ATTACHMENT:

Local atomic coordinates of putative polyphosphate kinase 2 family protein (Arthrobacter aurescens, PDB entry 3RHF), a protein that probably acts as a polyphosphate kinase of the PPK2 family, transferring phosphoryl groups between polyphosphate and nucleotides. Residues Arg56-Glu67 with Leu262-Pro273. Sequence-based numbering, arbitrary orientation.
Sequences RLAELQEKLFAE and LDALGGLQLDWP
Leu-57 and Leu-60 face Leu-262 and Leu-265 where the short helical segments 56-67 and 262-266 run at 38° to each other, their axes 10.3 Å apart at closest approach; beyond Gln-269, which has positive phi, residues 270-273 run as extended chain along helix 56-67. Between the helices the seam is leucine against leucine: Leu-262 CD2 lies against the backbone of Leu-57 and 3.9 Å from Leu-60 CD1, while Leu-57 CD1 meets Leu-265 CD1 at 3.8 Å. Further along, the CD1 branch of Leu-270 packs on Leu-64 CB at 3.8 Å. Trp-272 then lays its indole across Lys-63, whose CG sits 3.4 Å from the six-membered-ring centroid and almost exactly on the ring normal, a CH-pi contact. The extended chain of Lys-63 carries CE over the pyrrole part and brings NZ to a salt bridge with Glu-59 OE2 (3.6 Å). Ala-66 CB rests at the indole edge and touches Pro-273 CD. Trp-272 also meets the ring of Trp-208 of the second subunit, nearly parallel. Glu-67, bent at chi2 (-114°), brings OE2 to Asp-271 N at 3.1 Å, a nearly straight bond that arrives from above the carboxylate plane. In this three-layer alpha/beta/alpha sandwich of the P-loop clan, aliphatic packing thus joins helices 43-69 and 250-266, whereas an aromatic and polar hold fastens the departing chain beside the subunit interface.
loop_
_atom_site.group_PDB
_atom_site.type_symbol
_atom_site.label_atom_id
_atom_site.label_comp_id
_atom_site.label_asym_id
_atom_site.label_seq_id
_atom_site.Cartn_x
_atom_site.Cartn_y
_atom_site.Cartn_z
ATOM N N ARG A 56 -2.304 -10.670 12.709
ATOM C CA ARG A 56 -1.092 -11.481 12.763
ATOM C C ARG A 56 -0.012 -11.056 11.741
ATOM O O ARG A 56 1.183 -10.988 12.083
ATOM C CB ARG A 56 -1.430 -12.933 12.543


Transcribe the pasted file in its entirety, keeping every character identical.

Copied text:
Local atomic coordinates of putative polyphosphate kinase 2 family protein (Arthrobacter aurescens, PDB entry 3RHF), a protein that probably acts as a polyphosphate kinase of the PPK2 family, transferring phosphoryl groups between polyphosphate and nucleotides. Residues Arg56-Glu67 with Leu262-Pro273. Sequence-based numbering, arbitrary orientation.
Sequences RLAELQEKLFAE and LDALGGLQLDWP
Leu-57 and Leu-60 face Leu-262 and Leu-265 where the short helical segments 56-67 and 262-266 run at 38° to each other, their axes 10.3 Å apart at closest approach; beyond Gln-269, which has positive phi, residues 270-273 run as extended chain along helix 56-67. Between the helices the seam is leucine against leucine: Leu-262 CD2 lies against the backbone of Leu-57 and 3.9 Å from Leu-60 CD1, while Leu-57 CD1 meets Leu-265 CD1 at 3.8 Å. Further along, the CD1 branch of Leu-270 packs on Leu-64 CB at 3.8 Å. Trp-272 then lays its indole across Lys-63, whose CG sits 3.4 Å from the six-membered-ring centroid and almost exactly on the ring normal, a CH-pi contact. The extended chain of Lys-63 carries CE over the pyrrole part and brings NZ to a salt bridge with Glu-59 OE2 (3.6 Å). Ala-66 CB rests at the indole edge and touches Pro-273 CD. Trp-272 also meets the ring of Trp-208 of the second subunit, nearly parallel. Glu-67, bent at chi2 (-114°), brings OE2 to Asp-271 N at 3.1 Å, a nearly straight bond that arrives from above the carboxylate plane. In this three-layer alpha/beta/alpha sandwich of the P-loop clan, aliphatic packing thus joins helices 43-69 and 250-266, whereas an aromatic and polar hold fastens the departing chain beside the subunit interface.
loop_
_atom_site.group_PDB
_atom_site.type_symbol
_atom_site.label_atom_id
_atom_site.label_comp_id
_atom_site.label_asym_id
_atom_site.label_seq_id
_atom_site.Cartn_x
_atom_site.Cartn_y
_atom_site.Cartn_z
ATOM N N ARG A 56 -2.304 -10.670 12.709
ATOM C CA ARG A 56 -1.092 -11.481 12.763
ATOM C C ARG A 56 -0.012 -11.056 11.741
ATOM O O ARG A 56 1.183 -10.988 12.083
ATOM C CB ARG A 56 -1.430 -12.933 12.543